the truth may vary – a meditation

Though the truth may vary,
This ship will carry our bodies safe to shore.

though the truth may vary, this ship will carry our bodies safe to shore

 

 

Though the truth may vary,
This ship will carry our bodies safe to shore.

Of Monsters and Men — Little Talks

 

 

Everyone has their own story, their own truth. In AlAnon, we share our truths, finding our commonalities, and building a ship that will carry us through the storm and chaos of our loved ones' addictions. Truly, “though the truth may vary”, the ship of the program will carry us safely to the shore of recovery.

A meditation for January 9, 2013.

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Love, strength, and courage – a meditation

Lao Tzu on love, strength, and courage: “Being deeply loved by someone gives you strength, while loving someone deeply gives you courage.”

love

 

 

Being deeply loved by someone gives you strength, while loving someone deeply gives you courage.

– Lao Tzu

 

In the suggested Al-Anon closing, it says “… although you may not like all of us, you'll love us in a very special way, the same way we already love you.” When I first heard this, I didn't know what to think. It seemed a bit corny. But I have found it to be quite true. This love was exhibited in my first meeting, when I mumbled something about my situation and cried, and everybody was silent, letting me say my little bit through my tears and sobs. It was shown by the members who offered me, a stranger, their phone numbers. We see it whenever one of us shares from our own heart, that another member may find a bit of solace and help. From this totally unexpected, unconditional love, came the strength to begin to do the work of the program. And, as I did that work, I found within myself the same love for others. I could feel it in the special peace and serenity that descended on me like a blanket, whenever I walked into a meeting. I could feel it as I identified with someone's sharing. And that love gave me courage. First, the courage of belief in the process. Courage to “change the things I can,” which is only myself. Courage to face those parts of me that I don't like so much. Courage to own them and to ask my Higher Power with acceptance and humility to remove them from me. And the courage to support others in the program through sponsorship. And as I do, my love comes back to me through them, completing the circle. Truly, we can keep it only by giving it away.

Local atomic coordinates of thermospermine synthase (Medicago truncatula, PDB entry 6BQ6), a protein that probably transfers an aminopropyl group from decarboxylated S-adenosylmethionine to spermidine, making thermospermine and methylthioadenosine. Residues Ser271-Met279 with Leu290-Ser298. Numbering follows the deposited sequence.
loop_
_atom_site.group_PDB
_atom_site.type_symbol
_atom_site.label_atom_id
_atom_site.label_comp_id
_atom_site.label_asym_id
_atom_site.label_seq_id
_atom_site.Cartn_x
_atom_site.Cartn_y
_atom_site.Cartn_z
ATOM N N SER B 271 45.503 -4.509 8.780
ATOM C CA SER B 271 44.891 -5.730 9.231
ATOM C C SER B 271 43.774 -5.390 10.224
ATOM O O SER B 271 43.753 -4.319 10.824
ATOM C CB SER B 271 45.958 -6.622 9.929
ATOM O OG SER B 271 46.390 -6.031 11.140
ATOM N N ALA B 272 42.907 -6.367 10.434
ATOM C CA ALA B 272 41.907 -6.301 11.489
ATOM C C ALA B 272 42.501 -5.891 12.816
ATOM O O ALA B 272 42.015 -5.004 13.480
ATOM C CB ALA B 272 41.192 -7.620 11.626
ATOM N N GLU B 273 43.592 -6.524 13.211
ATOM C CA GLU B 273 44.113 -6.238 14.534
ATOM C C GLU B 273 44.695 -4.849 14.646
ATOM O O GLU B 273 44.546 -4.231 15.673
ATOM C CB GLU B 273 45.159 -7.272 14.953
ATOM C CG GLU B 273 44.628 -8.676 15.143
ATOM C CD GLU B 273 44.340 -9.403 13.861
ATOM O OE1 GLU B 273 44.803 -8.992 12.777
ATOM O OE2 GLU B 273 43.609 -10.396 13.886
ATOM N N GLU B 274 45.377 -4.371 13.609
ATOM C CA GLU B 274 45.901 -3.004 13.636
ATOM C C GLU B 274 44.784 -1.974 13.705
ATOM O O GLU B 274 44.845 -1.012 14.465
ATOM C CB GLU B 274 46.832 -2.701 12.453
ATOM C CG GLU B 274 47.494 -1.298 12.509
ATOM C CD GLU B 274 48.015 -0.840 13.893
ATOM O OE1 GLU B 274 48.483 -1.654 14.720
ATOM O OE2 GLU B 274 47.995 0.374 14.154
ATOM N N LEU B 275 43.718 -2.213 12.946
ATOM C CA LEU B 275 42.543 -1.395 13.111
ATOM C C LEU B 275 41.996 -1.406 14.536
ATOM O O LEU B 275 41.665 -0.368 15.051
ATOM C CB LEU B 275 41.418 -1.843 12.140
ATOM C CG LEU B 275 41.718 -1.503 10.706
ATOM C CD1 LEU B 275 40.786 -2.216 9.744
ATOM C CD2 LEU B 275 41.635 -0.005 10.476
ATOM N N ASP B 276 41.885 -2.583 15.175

A meditation for January 8, 2013.

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Coexisting– a meditation

 

“Everyone you will ever meet knows something that you don’t.”

– Bill Nye, the Science Guy

In the past, my instinctive reaction to any difficult situation was to try to take control and “fix it” because I always thought I knew best. One day, I had a disagreement with my partner about what he should do in a certain situation. I thought, since I had been in a similar situation in the past, I knew what was best. He ended up doing what he thought he should do. I mentioned this a a friend and she gently reminded me that I do not know everything and that my priorities are not necessarily the priorities of others.  In the end, the results of his actions ended up being for the best for him. I realize now that I only know what I can do in this moment the is best

A meditation for January 6, 2013.

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Choices – Episode 5

Do we have choices in our lives? What kinds of choices do we have? How have we found choices in recovery? Kelli, Swetha, and Spencer discuss our experience, strength, and hope about finding and making choices in our lives, before and after we found recovery.

Kelli, Swetha, and Spencer talk about choices. In the past, we did not understand that we had choices. Much of the time, we felt that there was no choice. We may have thought that any decision must be black and white, good and bad, or that we must make a decision right away. Much of the time, we felt constrained by the decisions made by others, such as our parents. Spencer talks about making decisions such as what house to buy, where to go to school, with very little thought. He relates that, when he was early in Al-Anon, that he was told that he did not have to make a choice immediately, that he could wait. Swetha talks about feeling that any choice must be a permanent choice, that if she chose chocolate ice cream one day, she was committed to chocolate forever. When Kelli began to understand that she had choices, she found the idea scary.

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